The Art of Protesting: Knowing Your Rights
by Taylor Derrisaw | published Sep. 4th, 2015
“Disobedience is the true foundation of liberty.” -Henry David Thoreau
The rights to organize, assemble and protest are some of the most fundamental cornerstones of a democracy. It’s been said time and time again that if a government abuses the power bestowed upon it by the people, the populace has a right to stand against it.
This raises a question, however: what are your rights as a protester? What is considered off-limits for demonstrators and how can you deal with police confrontation? Citizens in the United States have a multitude of rights at their disposal, which must be heeded at all times, including before and during a protest.
Where: Location, Location, Location
One of the most important aspects of protesting, location will often determine how effective your protest is and who hears your message. As a protester, you can demonstrate in a variety of locations. Each location should reflect a specific goal, such as whether you want to raise awareness for an issue or convince government officials to take a certain action.
Forums and public squares are some of the most common locations for protesting. Easily accessible by the public and usually constituting the center of a populated area, forums allow protesters to demonstrate their message in a place where multiple groups of people will be able to hear it. Forums, historically, are designed specifically for this purpose. Although the government can impose restrictions on timing and manner, first amendment rights are respected under these conditions. You are allowed to protest in front of government buildings, although these locations can also have restrictions imposed on them.
Protesting in front of a government office can not only give more legitimacy to your beliefs, but also force authority figures to consider all facets of the issue.
How: What Protesting Legally Entails
Should you decide to protest, there are certain restrictions you have to abide by, according to the law. The manner in which you protest has to be controlled and respectful of other citizens.
For example, it’s perfectly lawful to picket outside and on sidewalks. You are also allowed to solicit for donations, hand out pamphlets and raise awareness, so long as your activities do not hinder pedestrian or building access.
Some activities may require you to obtain a permit. If you wish to set up a table or a booth, you must obtain a permit from city officials. Playing audio over loudspeakers is also legal only with a permit.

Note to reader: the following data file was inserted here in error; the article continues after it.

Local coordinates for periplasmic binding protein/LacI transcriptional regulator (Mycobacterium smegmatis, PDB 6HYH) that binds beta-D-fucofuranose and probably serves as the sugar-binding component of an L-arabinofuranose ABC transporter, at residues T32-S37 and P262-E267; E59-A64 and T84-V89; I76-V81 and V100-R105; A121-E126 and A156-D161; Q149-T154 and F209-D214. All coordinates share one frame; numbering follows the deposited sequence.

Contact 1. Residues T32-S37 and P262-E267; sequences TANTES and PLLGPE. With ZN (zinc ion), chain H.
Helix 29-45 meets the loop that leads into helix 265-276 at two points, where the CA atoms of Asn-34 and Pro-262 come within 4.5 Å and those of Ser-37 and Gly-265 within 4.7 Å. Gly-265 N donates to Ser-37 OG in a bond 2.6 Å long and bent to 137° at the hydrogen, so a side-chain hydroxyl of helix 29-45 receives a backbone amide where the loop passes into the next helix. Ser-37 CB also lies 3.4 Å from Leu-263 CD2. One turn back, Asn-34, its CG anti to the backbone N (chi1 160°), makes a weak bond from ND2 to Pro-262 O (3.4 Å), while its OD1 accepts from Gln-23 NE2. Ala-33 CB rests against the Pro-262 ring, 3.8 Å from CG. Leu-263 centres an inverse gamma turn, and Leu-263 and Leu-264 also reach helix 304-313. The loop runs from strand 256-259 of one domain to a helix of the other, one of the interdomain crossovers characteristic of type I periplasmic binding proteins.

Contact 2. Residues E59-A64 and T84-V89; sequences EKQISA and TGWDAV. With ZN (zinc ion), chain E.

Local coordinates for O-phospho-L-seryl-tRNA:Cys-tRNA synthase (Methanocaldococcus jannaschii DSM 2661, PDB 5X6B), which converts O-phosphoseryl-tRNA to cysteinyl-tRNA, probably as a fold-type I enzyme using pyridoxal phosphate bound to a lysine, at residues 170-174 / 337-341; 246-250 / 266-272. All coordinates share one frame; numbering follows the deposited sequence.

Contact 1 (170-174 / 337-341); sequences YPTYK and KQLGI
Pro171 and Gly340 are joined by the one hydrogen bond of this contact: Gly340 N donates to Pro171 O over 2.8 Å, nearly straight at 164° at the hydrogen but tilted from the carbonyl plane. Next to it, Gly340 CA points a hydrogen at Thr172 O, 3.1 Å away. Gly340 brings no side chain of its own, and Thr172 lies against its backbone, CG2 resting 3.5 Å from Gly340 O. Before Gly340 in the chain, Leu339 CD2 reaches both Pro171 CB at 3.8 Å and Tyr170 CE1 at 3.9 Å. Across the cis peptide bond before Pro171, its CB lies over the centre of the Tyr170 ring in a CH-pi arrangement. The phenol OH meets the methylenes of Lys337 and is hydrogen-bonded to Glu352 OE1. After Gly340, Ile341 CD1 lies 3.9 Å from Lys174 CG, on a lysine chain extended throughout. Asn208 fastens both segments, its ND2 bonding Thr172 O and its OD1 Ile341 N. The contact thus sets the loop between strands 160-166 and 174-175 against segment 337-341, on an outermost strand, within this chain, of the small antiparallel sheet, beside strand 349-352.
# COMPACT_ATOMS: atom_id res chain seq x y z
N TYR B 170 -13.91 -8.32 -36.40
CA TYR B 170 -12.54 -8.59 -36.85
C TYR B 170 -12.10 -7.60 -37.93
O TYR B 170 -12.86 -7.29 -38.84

It is illegal to damage public or private property. This rule generally limits protests from getting violent while also ensuring that all types of property are protected. Should any property be damaged, you may be legally placed under arrest.
When: Being Confronted by Police
During some protests, police will inevitably be pulled out to quell quarrelsome or agitated protesters. Even if you are confronted by police, you are protected by rights given to you as a citizen.
If you are stopped by police, remain calm. Be polite and respectful. Keep your hands in sight and follow their orders, as long as they are respecting your rights.
The Fifth Amendment protects your right to avoid self-incrimination. Under the protection of this law, you are not required to answer any questions or provide any information that might help build a case against you. If an officer detains you, you are not obligated to answer any of his or her questions.
You may refuse a search of your body or personal belongings. The police are allowed to pat you down but may not exceed that without your permission. It is important to avoid resisting when officers pat you down, as it could be taken as a sign of aggression.
If you are not being placed under arrest, you may ask to leave. If the officer obliges, walk away slowly and peacefully.
If you are placed under arrest, remember you have the right to remain silent and are entitled to a lawyer. Do not resist, even if the arrest is unwarranted.
Protests are as natural to democracy as voting and taxes; without civil discourse and disobedience, change would be impossible. Before starting or joining your own protest, however, it’s important to realize your rights as a citizen and use them to your full advantage.